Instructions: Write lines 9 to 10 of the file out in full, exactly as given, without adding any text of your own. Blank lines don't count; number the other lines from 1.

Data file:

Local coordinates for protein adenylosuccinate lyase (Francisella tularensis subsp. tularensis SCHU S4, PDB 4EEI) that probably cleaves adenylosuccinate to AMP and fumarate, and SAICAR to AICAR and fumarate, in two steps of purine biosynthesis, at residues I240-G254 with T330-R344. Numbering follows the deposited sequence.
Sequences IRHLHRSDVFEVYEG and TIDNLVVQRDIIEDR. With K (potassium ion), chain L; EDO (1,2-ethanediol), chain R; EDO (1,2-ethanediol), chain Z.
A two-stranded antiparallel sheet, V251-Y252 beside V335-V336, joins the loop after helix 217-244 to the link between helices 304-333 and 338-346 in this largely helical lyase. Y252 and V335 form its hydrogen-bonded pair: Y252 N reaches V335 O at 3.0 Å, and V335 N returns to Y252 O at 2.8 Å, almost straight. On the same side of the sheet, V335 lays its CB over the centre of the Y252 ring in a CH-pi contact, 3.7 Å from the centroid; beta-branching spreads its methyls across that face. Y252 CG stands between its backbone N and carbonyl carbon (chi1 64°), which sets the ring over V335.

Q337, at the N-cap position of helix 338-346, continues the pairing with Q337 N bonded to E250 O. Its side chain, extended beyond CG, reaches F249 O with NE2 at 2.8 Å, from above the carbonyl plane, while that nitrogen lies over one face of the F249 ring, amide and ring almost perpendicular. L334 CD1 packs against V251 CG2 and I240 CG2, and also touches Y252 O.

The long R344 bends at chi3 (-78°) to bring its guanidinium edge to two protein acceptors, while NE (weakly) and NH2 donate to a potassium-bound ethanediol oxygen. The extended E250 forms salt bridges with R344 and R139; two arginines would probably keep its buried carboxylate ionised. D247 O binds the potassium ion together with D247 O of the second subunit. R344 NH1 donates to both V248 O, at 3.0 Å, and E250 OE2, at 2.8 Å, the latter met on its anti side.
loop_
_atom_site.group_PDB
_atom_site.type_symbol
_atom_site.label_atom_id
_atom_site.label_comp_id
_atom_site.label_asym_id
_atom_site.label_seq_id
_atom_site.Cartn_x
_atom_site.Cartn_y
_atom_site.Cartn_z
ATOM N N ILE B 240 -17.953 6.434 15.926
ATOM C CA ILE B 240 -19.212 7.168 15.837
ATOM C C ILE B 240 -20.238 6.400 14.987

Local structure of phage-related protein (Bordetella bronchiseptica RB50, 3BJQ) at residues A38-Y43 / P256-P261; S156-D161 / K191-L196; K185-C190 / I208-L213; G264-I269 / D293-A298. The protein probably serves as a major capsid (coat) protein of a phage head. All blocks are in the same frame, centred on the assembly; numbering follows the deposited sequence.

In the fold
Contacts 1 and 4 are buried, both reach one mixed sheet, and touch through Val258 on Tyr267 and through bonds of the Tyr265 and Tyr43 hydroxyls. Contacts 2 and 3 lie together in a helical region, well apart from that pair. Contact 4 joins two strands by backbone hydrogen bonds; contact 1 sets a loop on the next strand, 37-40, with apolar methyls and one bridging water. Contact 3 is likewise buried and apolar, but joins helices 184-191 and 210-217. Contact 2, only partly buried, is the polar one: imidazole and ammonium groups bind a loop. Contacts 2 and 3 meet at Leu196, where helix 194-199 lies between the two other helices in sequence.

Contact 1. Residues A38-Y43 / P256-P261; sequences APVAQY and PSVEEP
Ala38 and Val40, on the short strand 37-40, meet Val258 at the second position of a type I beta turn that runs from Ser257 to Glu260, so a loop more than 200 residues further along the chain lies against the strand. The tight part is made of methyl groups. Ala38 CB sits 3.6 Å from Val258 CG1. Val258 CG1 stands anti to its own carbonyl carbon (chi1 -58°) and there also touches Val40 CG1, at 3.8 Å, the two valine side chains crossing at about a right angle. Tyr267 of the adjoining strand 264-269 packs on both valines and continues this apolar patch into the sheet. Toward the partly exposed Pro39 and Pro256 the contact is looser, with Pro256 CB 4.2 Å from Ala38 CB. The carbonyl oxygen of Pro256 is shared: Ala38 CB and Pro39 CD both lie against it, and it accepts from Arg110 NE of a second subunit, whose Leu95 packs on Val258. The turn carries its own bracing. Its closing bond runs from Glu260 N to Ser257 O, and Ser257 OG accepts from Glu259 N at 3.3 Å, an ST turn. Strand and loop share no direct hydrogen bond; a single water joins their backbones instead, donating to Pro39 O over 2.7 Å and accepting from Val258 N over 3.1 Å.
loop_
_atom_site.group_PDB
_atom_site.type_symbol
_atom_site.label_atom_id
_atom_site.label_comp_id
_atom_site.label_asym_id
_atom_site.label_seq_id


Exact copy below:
_atom_site.label_atom_id
_atom_site.label_comp_id